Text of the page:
Gold, bauxite, rice and sugar
Guyana’s economy rests on two pillars: agriculture and mining. Along with rice and sugar, bauxite, gold and diamonds are the most important export goods. Shrimp and wood are also exported. The economy has grown steadily in recent years, even in the global financial crisis since 2008.
Problems of the economy
Problems are the lack of skilled workers, natural disasters such as floods in particular, and poor infrastructure. The country is difficult to access and the rivers are mostly not navigable because there are many rapids and waterfalls. Above all, this hinders the economic development of the wooded hinterland.
Unemployment is 11 percent. 35 percent of the population are poor. The governments of Bharrat Jagdeo (1999-2011) and Donald Ramotar (2011-2015) are accused of corruption, embezzlement of funds and illegal tax breaks for India and China.
Agriculture contributes 15.4 percent to the country’s economic output. Sugar cane is one of the most important export goods. Like all other agricultural products, it is grown in the coastal plain. The harvested sugar cane is brought to the sugar factories on barges via canals. The barges are in turn pulled from the bank by tractors.
Rice is grown for its own use, but also for export, largely by Indian small farmers who were brought into the country by the English after the abolition of slavery. Other products include wheat, bananas, coconuts, coffee, cocoa, citrus fruits and pumpkins.
Peanuts are not grown on the coast but in the south. However, these are often affected by fungal toxins (aflatoxins) due to high temperatures and humidity and may only be sold after investigations.
Cattle, pigs, sheep and poultry are also raised in Guyana. Fishing is growing in importance. Shrimp in particular are exported.
15.3 percent of the total economic output is generated in industry. Sugar and rice are processed there as well as wood and textiles.
The most important industrial sector is mining. Gold and bauxite are mined. There are three huge gold mines in the northwest of the country. They are among the largest gold mines in the world. In the area around Linden, a place that emerged as a mining town, bauxite is mined in open-cast mining. After processing, the bauxite is exported. The production facilities in Linden cover 90 percent of global demand. 95 percent of the bauxite is the starting product for the important and coveted light metal aluminum, but bauxite is also required for the construction of refractory systems.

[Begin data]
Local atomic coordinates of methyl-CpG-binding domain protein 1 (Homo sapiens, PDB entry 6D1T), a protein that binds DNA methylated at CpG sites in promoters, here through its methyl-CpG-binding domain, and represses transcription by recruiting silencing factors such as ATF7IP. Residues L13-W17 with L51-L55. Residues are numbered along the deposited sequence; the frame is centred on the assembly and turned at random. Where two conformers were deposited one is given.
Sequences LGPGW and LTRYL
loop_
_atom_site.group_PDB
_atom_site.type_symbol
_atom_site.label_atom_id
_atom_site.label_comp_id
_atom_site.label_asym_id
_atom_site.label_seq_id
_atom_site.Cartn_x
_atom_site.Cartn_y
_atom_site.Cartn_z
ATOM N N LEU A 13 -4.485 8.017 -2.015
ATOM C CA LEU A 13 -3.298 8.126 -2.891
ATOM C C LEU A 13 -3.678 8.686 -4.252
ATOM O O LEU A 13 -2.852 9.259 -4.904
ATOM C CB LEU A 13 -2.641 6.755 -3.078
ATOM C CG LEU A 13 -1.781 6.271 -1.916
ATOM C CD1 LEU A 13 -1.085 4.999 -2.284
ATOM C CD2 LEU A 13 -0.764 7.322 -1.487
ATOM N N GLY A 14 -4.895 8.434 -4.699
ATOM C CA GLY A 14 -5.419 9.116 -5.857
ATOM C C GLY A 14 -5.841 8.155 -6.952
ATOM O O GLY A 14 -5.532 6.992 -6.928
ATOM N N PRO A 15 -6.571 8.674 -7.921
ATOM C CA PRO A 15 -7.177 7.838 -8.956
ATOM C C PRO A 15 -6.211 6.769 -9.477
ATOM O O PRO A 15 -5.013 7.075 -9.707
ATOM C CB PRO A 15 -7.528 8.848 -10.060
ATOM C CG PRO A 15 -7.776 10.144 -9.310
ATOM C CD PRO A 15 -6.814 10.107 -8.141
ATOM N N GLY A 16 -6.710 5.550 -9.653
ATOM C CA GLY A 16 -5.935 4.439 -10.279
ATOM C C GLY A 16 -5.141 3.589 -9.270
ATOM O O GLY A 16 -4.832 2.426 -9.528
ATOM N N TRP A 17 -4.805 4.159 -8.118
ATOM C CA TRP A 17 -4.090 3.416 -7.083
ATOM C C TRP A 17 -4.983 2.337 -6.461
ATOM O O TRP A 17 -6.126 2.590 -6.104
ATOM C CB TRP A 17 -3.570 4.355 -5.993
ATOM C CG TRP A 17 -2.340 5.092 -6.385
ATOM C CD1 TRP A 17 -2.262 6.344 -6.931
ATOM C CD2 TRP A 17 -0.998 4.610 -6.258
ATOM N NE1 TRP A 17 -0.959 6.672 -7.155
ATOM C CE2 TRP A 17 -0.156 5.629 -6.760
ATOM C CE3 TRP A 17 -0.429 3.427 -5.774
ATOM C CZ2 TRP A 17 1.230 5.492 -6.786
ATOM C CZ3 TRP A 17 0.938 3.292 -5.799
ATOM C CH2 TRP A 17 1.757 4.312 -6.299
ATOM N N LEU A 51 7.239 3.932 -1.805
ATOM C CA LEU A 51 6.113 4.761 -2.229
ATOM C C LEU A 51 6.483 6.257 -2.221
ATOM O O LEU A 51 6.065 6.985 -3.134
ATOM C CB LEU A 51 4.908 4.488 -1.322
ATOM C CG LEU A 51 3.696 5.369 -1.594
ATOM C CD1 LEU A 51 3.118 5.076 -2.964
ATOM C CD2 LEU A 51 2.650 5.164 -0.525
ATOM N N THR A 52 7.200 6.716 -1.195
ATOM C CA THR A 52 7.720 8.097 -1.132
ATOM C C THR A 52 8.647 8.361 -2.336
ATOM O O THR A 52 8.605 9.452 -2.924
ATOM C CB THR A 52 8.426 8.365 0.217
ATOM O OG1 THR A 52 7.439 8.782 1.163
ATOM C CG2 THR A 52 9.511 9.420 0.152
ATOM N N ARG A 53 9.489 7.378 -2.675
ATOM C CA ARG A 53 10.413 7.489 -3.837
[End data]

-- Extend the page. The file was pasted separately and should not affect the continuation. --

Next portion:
Since 2013 there has been a search for oil and natural gas off the coast. In 2015, the American oil company Exxon Mobil found promising deposits. But because the stretch of coast with the drilling belongs to the area claimed by Venezuela, there was then another border dispute between the two countries. Now Venezuela no longer buys rice from Guyana and, in turn, no longer delivers oil to Guyana.
69.3 percent of the economy comes from services. This includes trade, gastronomy, finance (i.e. banks), energy and telecommunications. Tourism has hardly played a role so far.
Eating in Guyana
Multicultural food in Guyana
What do you think you eat in Guyana? Many cultures have influenced the cuisine of Guyana including the African, Indian, Portuguese, Chinese, British and of course indigenous cultures. It has a lot in common with Caribbean cuisine, especially that of Trinidad. Rice is one of the main foods. Soups and stews are also very popular. Cassava, yams, corn, plantains, pumpkins and melons are ingredients that the Indians used.
The curries come from Indian cuisine. This is the name given to a dish made from chopped up meat or fish in a thick sauce. As in India, a curry is served with rice and bread, for example roti.
The national dish: Pepperpot
Pepperpot is considered the national dish of Guyana. It goes back to the Arawak and Caribs, the indigenous indigenous people. In addition to meat (beef, pork or sheep), cassareep is a must. This is the thickened, black juice from boiled cassava tubers. It gives the stew a bittersweet taste and colors the food dark. Cinnamon and chilies also flavor. Pepperpot has to cook for hours and has become a popular Christmas dinner, traditionally being eaten for breakfast! There is also bread.
Chow my and Lo my
Chow mein is of Chinese origin. Chow mein are fried Chinese noodles. They are combined with meat (mostly chicken) and vegetables to make a delicious dish. Lo mein is also from China. It is a soup that the noodles are served with separately.
Cook-up rice is much more common than pepper pots. That means something like “boiled rice”. It is available in all possible variants. In any case, rice and beans belong in it. There can then be fish or meat. You can find a recipe for cook-up rice in the participation tip !
Juices made from fruits or nuts are popular. Lime Wash is a type of lemonade. Mauby is the name of a drink made from the bark of buckthorn plants. You boil the pieces of bark and add sugar and spices such as anise, cloves and cinnamon.
From peanut butter, milk and sugar is Peanut Punch made (peanut punch). Ginger roots are used to make ginger beer (it is called “beer”, but it is alcohol-free) and hibiscus is used to make sorrel.